"They told me in the town you were in England, my lord!"

"I wrote to you," said the earl, "that we were gone to London, and that you need be in no haste to return. I trust you have not brought Davie with you?"

"I have not, my lord."

"Then make what haste back to him you can. He must not be alone with bumpkins! You may stay there with him till I send for you—only mind you go on with your studies. Now be off. I am at home but for a few hours on business, and leave again by the afternoon coach!"

"I do not go, my lord, until I have seen my mistress."

"Your mistress! Who, pray, is your mistress!"

"I am no longer in your service, my lord."

"Then what, in the name of God, have you done with my son?"

"In good time, my lord, when you have told me where my mistress is! I am in this house as lady Arctura’s servant; and I desire to know where I shall find her."

"In London."

"What address, please your lordship? I will wait her orders here."

"You will leave this house at once," said the earl. "I will not have you here in both her ladyship’s absence and my own."

"My lord, I am not ignorant how things stand: I am in lady Arctura’s house; and here I remain till I receive her commands."

"Very well! By all means!"

"I ask you again for her address, my lord."

"Find it for yourself. You will not obey my orders: am I to obey yours?"

He turned on his heel, and flung to his door.

Donal went to lady Arctura. She was in the sitting-room, anxiously waiting his return. She had heard their voices, but nothing that passed. He told her what he had done; then produced his provisions, and together they prepared their breakfast. By and by they heard the earl come from his room, go here and there through the still house, and return to his apartment.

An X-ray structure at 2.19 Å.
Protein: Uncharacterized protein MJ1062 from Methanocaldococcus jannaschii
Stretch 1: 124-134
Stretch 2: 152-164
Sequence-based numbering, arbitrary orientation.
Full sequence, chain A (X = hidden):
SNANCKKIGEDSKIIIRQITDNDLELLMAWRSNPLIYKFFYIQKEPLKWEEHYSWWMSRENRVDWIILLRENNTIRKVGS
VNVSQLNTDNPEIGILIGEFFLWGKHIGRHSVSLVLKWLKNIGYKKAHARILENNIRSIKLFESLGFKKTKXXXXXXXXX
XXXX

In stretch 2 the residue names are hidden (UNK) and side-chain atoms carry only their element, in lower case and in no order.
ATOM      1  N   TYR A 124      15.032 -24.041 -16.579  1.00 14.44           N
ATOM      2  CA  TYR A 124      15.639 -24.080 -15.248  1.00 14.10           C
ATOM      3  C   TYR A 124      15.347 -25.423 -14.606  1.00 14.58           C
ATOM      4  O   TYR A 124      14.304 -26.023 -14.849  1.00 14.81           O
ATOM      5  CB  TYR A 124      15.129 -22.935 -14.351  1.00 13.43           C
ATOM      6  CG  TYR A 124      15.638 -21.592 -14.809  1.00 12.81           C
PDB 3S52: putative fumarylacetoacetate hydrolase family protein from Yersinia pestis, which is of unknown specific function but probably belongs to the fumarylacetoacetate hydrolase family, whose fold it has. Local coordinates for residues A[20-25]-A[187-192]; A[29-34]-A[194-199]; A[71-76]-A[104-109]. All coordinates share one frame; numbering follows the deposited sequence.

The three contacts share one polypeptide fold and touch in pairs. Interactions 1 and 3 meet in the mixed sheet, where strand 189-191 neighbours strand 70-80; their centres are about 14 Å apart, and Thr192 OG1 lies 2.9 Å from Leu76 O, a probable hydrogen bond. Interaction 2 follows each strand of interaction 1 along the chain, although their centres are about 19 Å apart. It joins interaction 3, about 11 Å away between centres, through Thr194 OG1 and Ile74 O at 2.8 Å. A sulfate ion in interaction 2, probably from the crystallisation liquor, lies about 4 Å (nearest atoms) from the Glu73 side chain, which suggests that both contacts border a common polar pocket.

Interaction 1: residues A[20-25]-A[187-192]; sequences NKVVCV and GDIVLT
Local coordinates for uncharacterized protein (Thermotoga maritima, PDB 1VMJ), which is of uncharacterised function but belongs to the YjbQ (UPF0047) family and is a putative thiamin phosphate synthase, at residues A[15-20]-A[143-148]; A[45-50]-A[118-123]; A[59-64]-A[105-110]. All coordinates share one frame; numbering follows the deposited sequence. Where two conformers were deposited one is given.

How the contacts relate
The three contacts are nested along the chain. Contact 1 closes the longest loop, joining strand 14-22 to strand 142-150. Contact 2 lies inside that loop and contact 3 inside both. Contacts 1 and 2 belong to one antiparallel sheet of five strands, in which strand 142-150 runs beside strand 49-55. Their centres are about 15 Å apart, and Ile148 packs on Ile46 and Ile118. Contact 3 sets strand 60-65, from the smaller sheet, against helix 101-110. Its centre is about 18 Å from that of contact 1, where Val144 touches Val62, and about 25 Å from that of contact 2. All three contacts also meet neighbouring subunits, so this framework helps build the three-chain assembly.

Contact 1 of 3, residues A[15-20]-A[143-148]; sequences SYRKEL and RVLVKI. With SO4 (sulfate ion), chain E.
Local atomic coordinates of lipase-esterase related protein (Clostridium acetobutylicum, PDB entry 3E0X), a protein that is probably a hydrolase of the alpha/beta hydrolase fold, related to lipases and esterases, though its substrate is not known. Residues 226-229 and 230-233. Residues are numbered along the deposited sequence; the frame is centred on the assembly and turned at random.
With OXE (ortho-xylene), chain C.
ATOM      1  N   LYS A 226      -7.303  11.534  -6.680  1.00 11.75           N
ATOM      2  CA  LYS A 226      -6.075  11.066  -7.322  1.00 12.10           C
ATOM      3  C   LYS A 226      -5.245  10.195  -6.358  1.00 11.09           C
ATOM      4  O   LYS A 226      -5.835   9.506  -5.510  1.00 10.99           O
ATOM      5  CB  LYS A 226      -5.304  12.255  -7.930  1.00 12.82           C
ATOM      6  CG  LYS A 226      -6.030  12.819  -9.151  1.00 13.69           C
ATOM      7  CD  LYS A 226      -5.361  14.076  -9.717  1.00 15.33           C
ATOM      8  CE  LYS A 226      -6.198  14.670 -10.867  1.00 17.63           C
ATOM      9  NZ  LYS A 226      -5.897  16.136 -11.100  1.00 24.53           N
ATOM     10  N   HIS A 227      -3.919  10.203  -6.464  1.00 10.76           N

In the afternoon he left the house. They watched him away—ill able, apparently, even to crawl along. He went down the hill, nor once lifted his head. They turned and looked at each other. Profound pity for the wretched old man was the feeling of both. It was followed by one of intense relief and liberty.

"You would like to be rid of me now, my lady," said Donal; "but I don’t see how I can leave you. Shall I go and fetch Miss Carmichael?"

"No, certainly," answered Arctura. "I cannot apply to her."

"It would be a pity to lose the advantage of your uncle’s not knowing what has become of you."

"I wonder what he will do next! If I were to die now, the property would be his, and then Forgue’s!"

"You can will it away, I suppose, my lady!" answered Donal.

Arctura stood thoughtful.

"Is Forgue a bad man, Mr. Grant?"

"I dare not trust him," answered Donal.

"Do you think he had any knowledge of this plot of his father’s?"

"I cannot tell. I do not believe he would have left you to die in the chapel."


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Chicago: George MacDonald, "Chapter LXXVII. The Angel of the Devil," Donal Grant, ed. Macaulay, G. C. (George Campbell), 1852-1915 and trans. Evans, Sebastian in Donal Grant, by George MacDonald Original Sources, accessed March 27, 2023,

MLA: MacDonald, George. "Chapter LXXVII. The Angel of the Devil." Donal Grant, edited by Macaulay, G. C. (George Campbell), 1852-1915, and translated by Evans, Sebastian, in Donal Grant, by George MacDonald, Original Sources. 27 Mar. 2023.

Harvard: MacDonald, G, 'Chapter LXXVII. The Angel of the Devil' in Donal Grant, ed. and trans. . cited in , Donal Grant, by George MacDonald. Original Sources, retrieved 27 March 2023, from